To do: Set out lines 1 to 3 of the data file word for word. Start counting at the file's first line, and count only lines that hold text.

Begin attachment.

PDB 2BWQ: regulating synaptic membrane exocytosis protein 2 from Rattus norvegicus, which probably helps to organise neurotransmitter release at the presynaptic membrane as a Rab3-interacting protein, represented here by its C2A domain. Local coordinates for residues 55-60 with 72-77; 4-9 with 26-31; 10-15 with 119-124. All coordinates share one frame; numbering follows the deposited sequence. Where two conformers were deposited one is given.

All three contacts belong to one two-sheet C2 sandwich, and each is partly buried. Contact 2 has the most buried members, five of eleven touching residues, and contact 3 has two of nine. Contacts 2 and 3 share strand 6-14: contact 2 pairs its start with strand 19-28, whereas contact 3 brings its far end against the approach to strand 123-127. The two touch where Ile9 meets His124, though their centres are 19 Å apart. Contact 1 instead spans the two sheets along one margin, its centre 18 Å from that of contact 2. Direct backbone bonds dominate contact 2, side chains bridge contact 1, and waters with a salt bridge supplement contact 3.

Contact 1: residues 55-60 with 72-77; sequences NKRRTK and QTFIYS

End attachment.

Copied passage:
PDB 2BWQ: regulating synaptic membrane exocytosis protein 2 from Rattus norvegicus, which probably helps to organise neurotransmitter release at the presynaptic membrane as a Rab3-interacting protein, represented here by its C2A domain. Local coordinates for residues 55-60 with 72-77; 4-9 with 26-31; 10-15 with 119-124. All coordinates share one frame; numbering follows the deposited sequence. Where two conformers were deposited one is given.

All three contacts belong to one two-sheet C2 sandwich, and each is partly buried. Contact 2 has the most buried members, five of eleven touching residues, and contact 3 has two of nine. Contacts 2 and 3 share strand 6-14: contact 2 pairs its start with strand 19-28, whereas contact 3 brings its far end against the approach to strand 123-127. The two touch where Ile9 meets His124, though their centres are 19 Å apart. Contact 1 instead spans the two sheets along one margin, its centre 18 Å from that of contact 2. Direct backbone bonds dominate contact 2, side chains bridge contact 1, and waters with a salt bridge supplement contact 3.

Contact 1: residues 55-60 with 72-77; sequences NKRRTK and QTFIYS